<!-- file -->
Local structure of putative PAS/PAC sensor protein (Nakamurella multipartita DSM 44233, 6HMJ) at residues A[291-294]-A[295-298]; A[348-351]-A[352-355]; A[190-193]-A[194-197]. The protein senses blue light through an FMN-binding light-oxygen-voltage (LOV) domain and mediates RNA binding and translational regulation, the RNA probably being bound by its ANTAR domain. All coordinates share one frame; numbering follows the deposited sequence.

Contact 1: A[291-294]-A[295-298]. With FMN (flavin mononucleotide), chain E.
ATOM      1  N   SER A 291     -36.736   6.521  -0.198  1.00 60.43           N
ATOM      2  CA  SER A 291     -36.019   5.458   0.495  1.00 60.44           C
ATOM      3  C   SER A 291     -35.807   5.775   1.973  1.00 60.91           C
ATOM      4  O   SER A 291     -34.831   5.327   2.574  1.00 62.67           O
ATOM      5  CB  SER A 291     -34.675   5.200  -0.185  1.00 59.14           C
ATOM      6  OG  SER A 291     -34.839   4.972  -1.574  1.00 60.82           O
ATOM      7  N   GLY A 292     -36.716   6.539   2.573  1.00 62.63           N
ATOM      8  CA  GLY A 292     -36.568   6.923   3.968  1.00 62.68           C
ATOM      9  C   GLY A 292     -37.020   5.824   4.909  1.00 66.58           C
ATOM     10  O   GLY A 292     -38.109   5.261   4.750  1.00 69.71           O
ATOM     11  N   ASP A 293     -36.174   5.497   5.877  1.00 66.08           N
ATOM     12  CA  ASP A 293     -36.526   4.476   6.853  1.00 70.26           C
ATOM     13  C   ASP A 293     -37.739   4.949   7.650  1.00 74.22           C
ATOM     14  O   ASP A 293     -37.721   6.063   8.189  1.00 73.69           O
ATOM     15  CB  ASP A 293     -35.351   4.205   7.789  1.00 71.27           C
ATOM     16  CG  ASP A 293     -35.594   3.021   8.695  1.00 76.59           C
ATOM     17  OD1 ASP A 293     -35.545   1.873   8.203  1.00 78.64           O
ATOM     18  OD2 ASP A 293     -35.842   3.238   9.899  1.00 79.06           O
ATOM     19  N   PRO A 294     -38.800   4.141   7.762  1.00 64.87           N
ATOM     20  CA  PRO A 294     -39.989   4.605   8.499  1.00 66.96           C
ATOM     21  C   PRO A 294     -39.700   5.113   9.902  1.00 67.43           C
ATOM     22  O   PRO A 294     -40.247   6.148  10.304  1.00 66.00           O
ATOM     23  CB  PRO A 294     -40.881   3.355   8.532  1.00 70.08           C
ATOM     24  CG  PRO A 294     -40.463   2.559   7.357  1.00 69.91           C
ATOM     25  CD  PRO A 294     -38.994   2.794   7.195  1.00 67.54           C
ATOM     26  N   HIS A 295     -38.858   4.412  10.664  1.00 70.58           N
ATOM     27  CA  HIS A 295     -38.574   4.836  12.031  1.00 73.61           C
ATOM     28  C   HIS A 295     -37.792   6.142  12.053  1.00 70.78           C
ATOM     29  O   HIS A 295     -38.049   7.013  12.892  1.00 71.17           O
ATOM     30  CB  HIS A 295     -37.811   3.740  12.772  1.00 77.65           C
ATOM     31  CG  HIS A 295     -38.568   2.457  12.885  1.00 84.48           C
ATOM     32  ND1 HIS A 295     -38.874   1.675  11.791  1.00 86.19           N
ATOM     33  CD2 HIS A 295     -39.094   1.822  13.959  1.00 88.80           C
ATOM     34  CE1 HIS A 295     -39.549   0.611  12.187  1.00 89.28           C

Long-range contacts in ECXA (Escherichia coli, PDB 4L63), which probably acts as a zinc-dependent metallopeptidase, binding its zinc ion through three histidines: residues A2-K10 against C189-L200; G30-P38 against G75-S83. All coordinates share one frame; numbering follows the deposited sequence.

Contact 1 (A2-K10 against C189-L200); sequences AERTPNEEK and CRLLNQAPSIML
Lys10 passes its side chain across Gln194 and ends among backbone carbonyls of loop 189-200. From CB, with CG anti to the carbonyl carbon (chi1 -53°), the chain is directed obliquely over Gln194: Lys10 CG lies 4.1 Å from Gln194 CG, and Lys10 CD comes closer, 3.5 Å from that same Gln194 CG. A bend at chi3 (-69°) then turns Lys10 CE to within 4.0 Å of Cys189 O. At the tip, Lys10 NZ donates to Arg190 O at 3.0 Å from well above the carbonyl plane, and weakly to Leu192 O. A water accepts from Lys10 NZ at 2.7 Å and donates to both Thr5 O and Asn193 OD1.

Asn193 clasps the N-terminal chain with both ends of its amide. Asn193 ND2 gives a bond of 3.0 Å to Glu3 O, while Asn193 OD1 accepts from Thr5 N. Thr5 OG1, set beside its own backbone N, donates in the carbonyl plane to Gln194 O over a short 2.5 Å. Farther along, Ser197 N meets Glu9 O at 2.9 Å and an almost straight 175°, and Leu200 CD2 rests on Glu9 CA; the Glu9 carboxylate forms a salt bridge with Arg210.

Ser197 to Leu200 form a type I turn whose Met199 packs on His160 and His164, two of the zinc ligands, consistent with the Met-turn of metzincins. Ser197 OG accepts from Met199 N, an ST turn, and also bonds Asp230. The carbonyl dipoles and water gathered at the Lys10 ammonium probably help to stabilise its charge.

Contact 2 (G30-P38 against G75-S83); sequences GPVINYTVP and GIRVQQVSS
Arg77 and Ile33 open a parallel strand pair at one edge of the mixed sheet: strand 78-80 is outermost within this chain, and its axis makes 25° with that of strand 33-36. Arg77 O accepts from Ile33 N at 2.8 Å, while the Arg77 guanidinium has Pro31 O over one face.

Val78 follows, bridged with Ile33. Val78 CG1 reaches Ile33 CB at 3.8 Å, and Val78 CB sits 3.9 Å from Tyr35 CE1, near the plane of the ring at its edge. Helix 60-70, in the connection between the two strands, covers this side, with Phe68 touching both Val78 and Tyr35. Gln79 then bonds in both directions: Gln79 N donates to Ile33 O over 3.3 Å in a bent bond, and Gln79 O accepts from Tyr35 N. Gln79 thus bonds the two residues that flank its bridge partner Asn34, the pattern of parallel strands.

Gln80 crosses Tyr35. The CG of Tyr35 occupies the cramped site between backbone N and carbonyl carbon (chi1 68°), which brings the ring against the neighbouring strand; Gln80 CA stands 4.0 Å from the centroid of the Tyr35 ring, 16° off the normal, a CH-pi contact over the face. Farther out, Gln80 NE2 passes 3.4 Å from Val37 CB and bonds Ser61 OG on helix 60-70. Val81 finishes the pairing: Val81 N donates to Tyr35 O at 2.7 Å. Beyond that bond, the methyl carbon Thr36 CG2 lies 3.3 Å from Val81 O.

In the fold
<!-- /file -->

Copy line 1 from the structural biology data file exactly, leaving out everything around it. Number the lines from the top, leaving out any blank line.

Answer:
Local structure of putative PAS/PAC sensor protein (Nakamurella multipartita DSM 44233, 6HMJ) at residues A[291-294]-A[295-298]; A[348-351]-A[352-355]; A[190-193]-A[194-197]. The protein senses blue light through an FMN-binding light-oxygen-voltage (LOV) domain and mediates RNA binding and translational regulation, the RNA probably being bound by its ANTAR domain. All coordinates share one frame; numbering follows the deposited sequence.